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Wednesday, April 23, 2014

Reinhold Moritsevich Glière, Symphony No. 3, JoAnn Falletta, Buffalo Philharmonic Orchestra

Reinhold Moritsevich Glière (1875-1956) may not be at the tip of your tongue when it comes to naming Russian composers of the 20th century. In his day in his home country he was a celebrated figure. You may know his ballet, The Red Poppy. You may not know much else. Yet his Symphony No. 3 in B minor "Il’ya Muromets", Op. 42 (Naxos 8.573161) is a towering work for large orchestra, a late romantic blockbuster that rivals Bruckner and Mahler for scope if not actual content, yet throughout has a thoroughly Russian caste to it.

For whatever reason it has not been available all that frequently on disk here in the States. Hermann Scherchen and the Vienna State Opera Orchestra did a version in 1952 I believe, which was complete on two LPs; there was a Russian version that came out on Columbia in the later '50s but if I am not mistaken it was edited to fit onto one LP. Part of the difficulty back then was that it was too long a work for one LP and not quite long enough for two. That doesn't seem like a good enough reason to ignore the work but things do happen, or rather don't happen out there for even lesser reasons.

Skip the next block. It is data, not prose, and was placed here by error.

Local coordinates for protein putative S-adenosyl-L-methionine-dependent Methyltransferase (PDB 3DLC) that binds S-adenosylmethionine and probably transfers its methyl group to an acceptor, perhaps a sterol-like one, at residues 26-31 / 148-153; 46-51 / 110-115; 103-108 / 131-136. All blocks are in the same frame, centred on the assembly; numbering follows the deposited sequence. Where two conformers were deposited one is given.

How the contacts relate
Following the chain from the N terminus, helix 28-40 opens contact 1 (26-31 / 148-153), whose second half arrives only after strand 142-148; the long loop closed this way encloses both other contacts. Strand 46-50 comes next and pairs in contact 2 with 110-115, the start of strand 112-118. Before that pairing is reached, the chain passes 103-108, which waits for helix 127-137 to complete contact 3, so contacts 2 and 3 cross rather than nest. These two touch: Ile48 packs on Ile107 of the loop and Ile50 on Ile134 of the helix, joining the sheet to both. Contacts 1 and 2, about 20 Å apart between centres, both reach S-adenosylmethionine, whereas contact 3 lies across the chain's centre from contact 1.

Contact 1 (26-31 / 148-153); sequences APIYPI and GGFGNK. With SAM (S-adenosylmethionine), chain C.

I have both analog versions and have appreciated the symphony for a long while. If there were digital era recordings of the work I missed them. But now at last we have a complete performance of the third recently recorded in full fidelity by JoAnn Falletta and the Buffalo Philharmonic. It is out on Naxos--so the price is right.

There is more than price that makes this a worthy release, however. JoAnn Falletta is a first-rank conductor for romantic and late-romantic fare and she has been doing some wonderful things up in Buffalo, many on Naxos. We've covered more than a few on these pages.

And surely she captures the epic breadth and spirit of Glière's symphonic masterpiece. Sprawling a work it is, but filled with passion and excitement. And originality. There may be times where you might hear the influences of Scriabin, Rimsky-Korsakov and the late romantics that came before. The perception quickly disperses, though, in the next contrasting section, so by and large we have a tabula rasa Russian work of excellence.

Glière finished the work by 1911. That makes sense, stylistically. It is a work not of the avant garde so much as within the advanced mainstream, though undoubtedly not everybody took it in during the first performances in those days.

Suffice to say that Ms. Falletta does indeed triumph here. The performance is nothing short of marvelous. Grab this one.

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